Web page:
Running your own business is all about learning and growing. You can’t be afraid to change your mind if it serves you better or increases your happiness. If a client is constantly stressing you out by asking for things you didn’t agree to, contacting you outside your working hours, or dropping the ball on communication, it’s okay to let them go.
You can also change your niche if your current one doesn’t suit you. You can change your prices if you find yourself overworked with a waitlist of potential clients. You can change your business policies at any time if you realize something’s wrong or missing. As long as you communicate well and give your clients plenty of notice, change can be your friend.
- Create an Online Presence
Let me be clear here: when I say online presence, I don’t mean an Instagram account. Social media is great, but it’s not professional, and it’s not great for SEO (search engine optimization). What you need is a website, even if it’s just one page – something that tells prospective clients what you do and how to contact you, along with a link to a scheduler so they can hop on a call with you.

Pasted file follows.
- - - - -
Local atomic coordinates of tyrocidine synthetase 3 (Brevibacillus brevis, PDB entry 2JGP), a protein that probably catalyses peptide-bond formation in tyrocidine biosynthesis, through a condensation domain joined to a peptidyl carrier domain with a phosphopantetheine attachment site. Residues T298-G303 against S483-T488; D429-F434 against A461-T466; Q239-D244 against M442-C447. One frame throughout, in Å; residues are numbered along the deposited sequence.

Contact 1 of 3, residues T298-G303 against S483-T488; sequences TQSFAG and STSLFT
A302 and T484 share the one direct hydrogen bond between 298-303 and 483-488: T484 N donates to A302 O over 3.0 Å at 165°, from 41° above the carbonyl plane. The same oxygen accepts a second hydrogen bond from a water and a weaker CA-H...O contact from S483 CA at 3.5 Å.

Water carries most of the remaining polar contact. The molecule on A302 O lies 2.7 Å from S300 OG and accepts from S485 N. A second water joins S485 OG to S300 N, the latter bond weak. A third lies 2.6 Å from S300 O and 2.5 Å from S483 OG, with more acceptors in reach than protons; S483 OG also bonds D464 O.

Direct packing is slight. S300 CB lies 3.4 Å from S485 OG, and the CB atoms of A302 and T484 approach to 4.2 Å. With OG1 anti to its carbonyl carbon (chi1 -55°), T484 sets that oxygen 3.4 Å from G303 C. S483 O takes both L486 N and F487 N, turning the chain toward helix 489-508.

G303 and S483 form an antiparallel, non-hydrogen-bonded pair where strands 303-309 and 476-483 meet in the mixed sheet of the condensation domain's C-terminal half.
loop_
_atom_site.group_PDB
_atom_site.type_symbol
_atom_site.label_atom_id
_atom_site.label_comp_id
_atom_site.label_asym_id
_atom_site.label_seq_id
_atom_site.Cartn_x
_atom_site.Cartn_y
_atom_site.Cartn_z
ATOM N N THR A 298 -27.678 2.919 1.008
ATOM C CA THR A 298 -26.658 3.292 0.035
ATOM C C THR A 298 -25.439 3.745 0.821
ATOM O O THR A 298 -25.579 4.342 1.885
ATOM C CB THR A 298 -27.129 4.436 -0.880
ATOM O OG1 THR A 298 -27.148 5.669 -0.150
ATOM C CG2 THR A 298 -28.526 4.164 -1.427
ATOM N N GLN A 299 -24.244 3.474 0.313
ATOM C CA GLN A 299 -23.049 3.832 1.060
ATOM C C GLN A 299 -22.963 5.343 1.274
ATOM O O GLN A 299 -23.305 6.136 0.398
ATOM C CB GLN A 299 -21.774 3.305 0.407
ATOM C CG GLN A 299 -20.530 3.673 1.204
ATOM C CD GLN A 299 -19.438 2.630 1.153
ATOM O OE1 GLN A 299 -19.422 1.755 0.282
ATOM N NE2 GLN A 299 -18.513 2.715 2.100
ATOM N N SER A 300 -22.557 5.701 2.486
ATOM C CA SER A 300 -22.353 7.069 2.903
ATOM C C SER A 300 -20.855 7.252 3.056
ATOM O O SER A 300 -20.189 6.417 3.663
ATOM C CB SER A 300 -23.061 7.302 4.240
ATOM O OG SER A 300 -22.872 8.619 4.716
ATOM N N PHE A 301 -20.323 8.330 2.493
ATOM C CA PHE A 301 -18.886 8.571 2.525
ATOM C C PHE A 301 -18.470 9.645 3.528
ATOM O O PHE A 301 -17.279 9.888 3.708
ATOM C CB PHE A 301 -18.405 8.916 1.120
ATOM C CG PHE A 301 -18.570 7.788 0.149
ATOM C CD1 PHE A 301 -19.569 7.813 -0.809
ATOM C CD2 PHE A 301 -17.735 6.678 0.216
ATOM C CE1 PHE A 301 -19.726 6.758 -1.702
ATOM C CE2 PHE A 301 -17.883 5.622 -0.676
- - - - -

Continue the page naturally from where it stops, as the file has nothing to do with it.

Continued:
- It’s Okay to Outsource
This may seem crazy to imagine when you’re first getting started, but there may come a time where you yourself hire a virtual assistant. For myself, this day came just a few months into my business. I was completely overworked but kept getting inquiry after inquiry. I knew my business had the potential to grow, but I needed some help. It was then that I brought on my VA, Mara. She helps me run my business so I can focus on my clients. She helps with social media management, graphic design, and more. The nice part is, you can hire someone for whatever tasks you don’t want to do, or whatever will free up the most time!
You Can Do This!
I know starting a new business can feel a lot like butterflies and banging your head against a wall. But just remember – nothing is permanent. Take it one step at a time, do your research, set up your systems now, and go get those clients. Being a virtual assistant is a truly wonderful career for anyone who wants to work from home (or someplace tropical!), set their own hours, and finally feel like a real boss. You’ve got this!
Update: Kelly has since pivoted her Virtual Assistant business to work specifically with clients using the Kajabi platform to offer website design, funnel creation and management.